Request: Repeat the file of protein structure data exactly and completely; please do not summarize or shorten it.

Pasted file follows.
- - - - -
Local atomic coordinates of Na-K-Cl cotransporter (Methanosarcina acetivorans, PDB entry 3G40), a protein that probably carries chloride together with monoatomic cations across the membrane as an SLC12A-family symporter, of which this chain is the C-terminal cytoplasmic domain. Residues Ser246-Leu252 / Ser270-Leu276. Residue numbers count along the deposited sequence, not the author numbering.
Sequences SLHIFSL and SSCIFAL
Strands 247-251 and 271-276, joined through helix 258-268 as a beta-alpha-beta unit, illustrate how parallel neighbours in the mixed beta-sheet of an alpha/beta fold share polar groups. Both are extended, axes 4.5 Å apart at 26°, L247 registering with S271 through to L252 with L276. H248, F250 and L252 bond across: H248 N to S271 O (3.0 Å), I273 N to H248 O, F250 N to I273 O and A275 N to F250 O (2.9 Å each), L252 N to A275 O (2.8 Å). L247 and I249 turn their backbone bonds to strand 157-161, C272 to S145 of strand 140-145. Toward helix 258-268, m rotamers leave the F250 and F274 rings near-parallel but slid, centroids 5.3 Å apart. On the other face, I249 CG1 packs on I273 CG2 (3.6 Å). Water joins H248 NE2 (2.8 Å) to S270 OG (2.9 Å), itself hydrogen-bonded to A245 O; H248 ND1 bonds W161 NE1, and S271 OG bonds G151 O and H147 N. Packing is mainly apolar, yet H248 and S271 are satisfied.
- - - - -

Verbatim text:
Local atomic coordinates of Na-K-Cl cotransporter (Methanosarcina acetivorans, PDB entry 3G40), a protein that probably carries chloride together with monoatomic cations across the membrane as an SLC12A-family symporter, of which this chain is the C-terminal cytoplasmic domain. Residues Ser246-Leu252 / Ser270-Leu276. Residue numbers count along the deposited sequence, not the author numbering.
Sequences SLHIFSL and SSCIFAL
Strands 247-251 and 271-276, joined through helix 258-268 as a beta-alpha-beta unit, illustrate how parallel neighbours in the mixed beta-sheet of an alpha/beta fold share polar groups. Both are extended, axes 4.5 Å apart at 26°, L247 registering with S271 through to L252 with L276. H248, F250 and L252 bond across: H248 N to S271 O (3.0 Å), I273 N to H248 O, F250 N to I273 O and A275 N to F250 O (2.9 Å each), L252 N to A275 O (2.8 Å). L247 and I249 turn their backbone bonds to strand 157-161, C272 to S145 of strand 140-145. Toward helix 258-268, m rotamers leave the F250 and F274 rings near-parallel but slid, centroids 5.3 Å apart. On the other face, I249 CG1 packs on I273 CG2 (3.6 Å). Water joins H248 NE2 (2.8 Å) to S270 OG (2.9 Å), itself hydrogen-bonded to A245 O; H248 ND1 bonds W161 NE1, and S271 OG bonds G151 O and H147 N. Packing is mainly apolar, yet H248 and S271 are satisfied.